George Orwell

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George Orwell, fictitious name of Eric Arthur Blair was born on 25 June 1903, in Motihari, Bihar, in British India.His great-grandfather Charles Blair was a wealthy country gentleman in Dorset who married Lady Mary Fane, daughter of Thomas Fane, 8th Earl of Westmorland, and had income as an absentee landlord of plantations in Jamaica.

 

His father, Richard Walmesley Blair, worked in the Opium Department of the Indian Civil Service. His mother, Ida Mabel Blair (née Limouzin), grew up in Moulmein, Burma, where her French father was involved in speculative ventures.

 

The family moved to Shiplake before the First World War, where Eric became friendly with the Buddicom family, especially their daughter Jacintha. When they first met, he was standing on his head in a field. On being asked why, he said, “You are noticed more if you stand on your head than if you are right way up.

 

Orwell was sent to boarding school. In 1911 he went to St. Cyprian’s in the coastal town of Eastbourne, where he got his first taste of England’s class system. On a partial scholarship, Orwell noticed that the school treated the richer students better than the poorer ones.

 

He wasn’t popular with his peers, and in books he found comfort from his difficult situation.After completing his schooling at Eton, Orwell found himself at a dead end. His family did not have the money to pay for a university education. Instead he joined the India Imperial Police Force in 1922.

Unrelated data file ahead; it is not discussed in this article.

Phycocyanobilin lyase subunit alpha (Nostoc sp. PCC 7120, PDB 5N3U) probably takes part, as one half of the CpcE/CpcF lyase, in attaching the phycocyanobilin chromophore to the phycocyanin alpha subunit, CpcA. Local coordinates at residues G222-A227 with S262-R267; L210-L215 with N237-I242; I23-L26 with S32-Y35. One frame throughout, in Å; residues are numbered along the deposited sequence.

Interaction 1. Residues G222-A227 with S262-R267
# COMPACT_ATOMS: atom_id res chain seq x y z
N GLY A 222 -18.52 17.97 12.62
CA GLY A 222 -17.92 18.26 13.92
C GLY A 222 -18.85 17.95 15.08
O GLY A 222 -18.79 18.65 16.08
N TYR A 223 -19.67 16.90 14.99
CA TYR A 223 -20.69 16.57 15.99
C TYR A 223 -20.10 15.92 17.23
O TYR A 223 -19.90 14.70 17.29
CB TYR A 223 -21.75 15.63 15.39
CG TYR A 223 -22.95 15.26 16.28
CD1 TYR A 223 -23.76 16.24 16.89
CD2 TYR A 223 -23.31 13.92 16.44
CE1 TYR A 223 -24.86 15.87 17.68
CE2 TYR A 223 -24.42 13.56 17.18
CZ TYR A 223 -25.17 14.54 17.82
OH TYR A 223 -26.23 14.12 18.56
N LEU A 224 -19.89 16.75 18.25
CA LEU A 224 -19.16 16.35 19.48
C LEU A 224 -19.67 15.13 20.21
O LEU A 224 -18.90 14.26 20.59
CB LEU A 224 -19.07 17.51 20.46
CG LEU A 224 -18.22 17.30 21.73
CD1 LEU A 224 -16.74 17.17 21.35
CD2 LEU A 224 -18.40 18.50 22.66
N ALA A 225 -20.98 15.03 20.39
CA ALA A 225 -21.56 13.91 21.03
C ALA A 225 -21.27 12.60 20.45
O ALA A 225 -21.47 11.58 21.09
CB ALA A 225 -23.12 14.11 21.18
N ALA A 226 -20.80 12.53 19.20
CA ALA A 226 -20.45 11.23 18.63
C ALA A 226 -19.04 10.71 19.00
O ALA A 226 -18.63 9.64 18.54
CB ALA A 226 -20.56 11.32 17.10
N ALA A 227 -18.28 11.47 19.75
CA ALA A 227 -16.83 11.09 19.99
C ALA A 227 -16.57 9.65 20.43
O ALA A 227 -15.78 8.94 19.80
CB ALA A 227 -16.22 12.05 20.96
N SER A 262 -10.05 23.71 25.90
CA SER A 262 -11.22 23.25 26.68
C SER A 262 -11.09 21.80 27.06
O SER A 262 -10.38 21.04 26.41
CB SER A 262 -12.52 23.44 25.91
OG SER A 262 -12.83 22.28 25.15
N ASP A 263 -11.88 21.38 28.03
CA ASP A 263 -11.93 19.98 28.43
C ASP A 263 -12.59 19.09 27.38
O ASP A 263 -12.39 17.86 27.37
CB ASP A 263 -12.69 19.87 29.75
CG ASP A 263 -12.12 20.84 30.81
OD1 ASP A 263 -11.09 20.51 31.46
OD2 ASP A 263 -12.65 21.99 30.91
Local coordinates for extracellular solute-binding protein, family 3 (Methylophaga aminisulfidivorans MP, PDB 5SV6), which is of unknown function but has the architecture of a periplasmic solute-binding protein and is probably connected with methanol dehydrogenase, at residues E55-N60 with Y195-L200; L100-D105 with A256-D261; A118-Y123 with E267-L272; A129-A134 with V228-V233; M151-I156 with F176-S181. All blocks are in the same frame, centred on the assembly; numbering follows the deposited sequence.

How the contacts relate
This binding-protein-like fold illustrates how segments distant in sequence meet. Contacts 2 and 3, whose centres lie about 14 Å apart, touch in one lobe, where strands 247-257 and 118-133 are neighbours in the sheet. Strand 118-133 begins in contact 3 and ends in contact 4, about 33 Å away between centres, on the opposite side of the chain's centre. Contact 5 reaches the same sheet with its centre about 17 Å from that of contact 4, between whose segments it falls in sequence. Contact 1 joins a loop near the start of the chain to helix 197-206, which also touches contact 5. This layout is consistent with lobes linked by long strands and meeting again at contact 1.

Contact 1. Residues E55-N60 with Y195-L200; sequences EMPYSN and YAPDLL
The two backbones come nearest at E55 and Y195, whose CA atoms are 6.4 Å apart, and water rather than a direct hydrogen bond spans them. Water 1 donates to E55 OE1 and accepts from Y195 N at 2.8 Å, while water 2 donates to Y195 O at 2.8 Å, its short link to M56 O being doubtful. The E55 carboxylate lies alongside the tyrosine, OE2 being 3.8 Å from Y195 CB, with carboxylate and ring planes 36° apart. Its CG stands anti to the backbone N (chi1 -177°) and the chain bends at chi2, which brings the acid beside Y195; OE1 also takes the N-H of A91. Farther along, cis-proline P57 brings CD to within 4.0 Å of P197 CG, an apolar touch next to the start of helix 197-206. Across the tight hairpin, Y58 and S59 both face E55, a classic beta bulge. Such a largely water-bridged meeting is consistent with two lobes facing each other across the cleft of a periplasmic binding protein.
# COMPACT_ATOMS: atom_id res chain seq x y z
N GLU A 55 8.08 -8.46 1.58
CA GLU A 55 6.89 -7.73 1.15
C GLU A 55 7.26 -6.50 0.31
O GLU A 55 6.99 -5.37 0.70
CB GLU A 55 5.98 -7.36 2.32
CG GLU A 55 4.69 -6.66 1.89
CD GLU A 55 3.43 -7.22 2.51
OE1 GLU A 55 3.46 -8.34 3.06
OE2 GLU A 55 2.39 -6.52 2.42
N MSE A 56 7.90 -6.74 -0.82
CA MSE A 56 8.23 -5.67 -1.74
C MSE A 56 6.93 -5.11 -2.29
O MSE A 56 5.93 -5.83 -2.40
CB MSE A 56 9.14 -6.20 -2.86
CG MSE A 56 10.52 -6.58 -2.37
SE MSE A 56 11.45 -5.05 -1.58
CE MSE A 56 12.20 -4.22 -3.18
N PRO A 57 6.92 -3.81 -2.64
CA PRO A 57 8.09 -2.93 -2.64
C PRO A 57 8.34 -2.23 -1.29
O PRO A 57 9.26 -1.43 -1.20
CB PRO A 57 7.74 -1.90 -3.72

In 1937, Orwell travelled to Spain, where he joined one of the groups fighting against General Francisco Franco in the Spanish Civil War. Orwell was badly injured during his time with a militia, getting shot in the throat and arm. For several weeks, he was unable to speak. Orwell and his wife, Eileen, were indicted on treason charges in Spain. Fortunately, the charges were brought after the couple had left the country.

 

Later, in May 1937, after having fought in Barcelona against communists who were trying to suppress their political opponents, he was forced to flee Spain in fear of his life. The experience left him with a lifelong dream of communism, first expressed in the vivid account of his Spanish experiences, Homage to Catalonia (1938), which many consider one of his best books.

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In 1944 Orwell finished Animal Farm, a political fable based on the story of the Russian Revolution and its betrayal by Joseph Stalin. In this book a group of barnyard animals overthrow and chase off their exploitative human masters and set up an egalitarian society of their own.

 

Eventually the animals’ intelligent and power-loving leaders, the pigs, subvert the revolution and form a dictatorship whose bondage is even more oppressive and heartless than that of their former human masters.

 

The novel is set in an imaginary future in which the world is dominated by three perpetually warring totalitarian police states. The book’s hero, the Englishman Winston Smith, is a minor party functionary in one of these states.

 

His longing for truth and decency leads him to secretly rebel against the government, which perpetuates its rule by systematically distorting the truth and continuously rewriting history to suit its own purposes. Smith has a love affair with a like-minded woman, but then they are both arrested by the Thought Police. he died in a London hospital in January 1950 of tuberculosis after being ailing for some time.